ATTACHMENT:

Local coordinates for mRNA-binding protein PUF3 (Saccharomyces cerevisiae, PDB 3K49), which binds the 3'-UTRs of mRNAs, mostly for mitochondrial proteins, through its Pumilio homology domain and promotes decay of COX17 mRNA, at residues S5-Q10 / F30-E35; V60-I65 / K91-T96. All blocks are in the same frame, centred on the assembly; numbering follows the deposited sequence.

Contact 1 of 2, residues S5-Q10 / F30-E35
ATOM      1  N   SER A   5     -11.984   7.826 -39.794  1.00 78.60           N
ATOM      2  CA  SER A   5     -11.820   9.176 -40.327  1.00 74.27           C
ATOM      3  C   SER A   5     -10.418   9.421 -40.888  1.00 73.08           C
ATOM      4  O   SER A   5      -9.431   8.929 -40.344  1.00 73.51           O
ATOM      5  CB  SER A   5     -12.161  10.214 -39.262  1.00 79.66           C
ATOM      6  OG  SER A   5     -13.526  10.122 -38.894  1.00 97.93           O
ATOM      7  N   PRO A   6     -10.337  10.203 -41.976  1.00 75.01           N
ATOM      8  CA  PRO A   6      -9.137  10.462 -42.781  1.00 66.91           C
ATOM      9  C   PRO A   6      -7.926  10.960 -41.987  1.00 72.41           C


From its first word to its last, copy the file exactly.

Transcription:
Local coordinates for mRNA-binding protein PUF3 (Saccharomyces cerevisiae, PDB 3K49), which binds the 3'-UTRs of mRNAs, mostly for mitochondrial proteins, through its Pumilio homology domain and promotes decay of COX17 mRNA, at residues S5-Q10 / F30-E35; V60-I65 / K91-T96. All blocks are in the same frame, centred on the assembly; numbering follows the deposited sequence.

Contact 1 of 2, residues S5-Q10 / F30-E35
ATOM      1  N   SER A   5     -11.984   7.826 -39.794  1.00 78.60           N
ATOM      2  CA  SER A   5     -11.820   9.176 -40.327  1.00 74.27           C
ATOM      3  C   SER A   5     -10.418   9.421 -40.888  1.00 73.08           C
ATOM      4  O   SER A   5      -9.431   8.929 -40.344  1.00 73.51           O
ATOM      5  CB  SER A   5     -12.161  10.214 -39.262  1.00 79.66           C
ATOM      6  OG  SER A   5     -13.526  10.122 -38.894  1.00 97.93           O
ATOM      7  N   PRO A   6     -10.337  10.203 -41.976  1.00 75.01           N
ATOM      8  CA  PRO A   6      -9.137  10.462 -42.781  1.00 66.91           C
ATOM      9  C   PRO A   6      -7.926  10.960 -41.987  1.00 72.41           C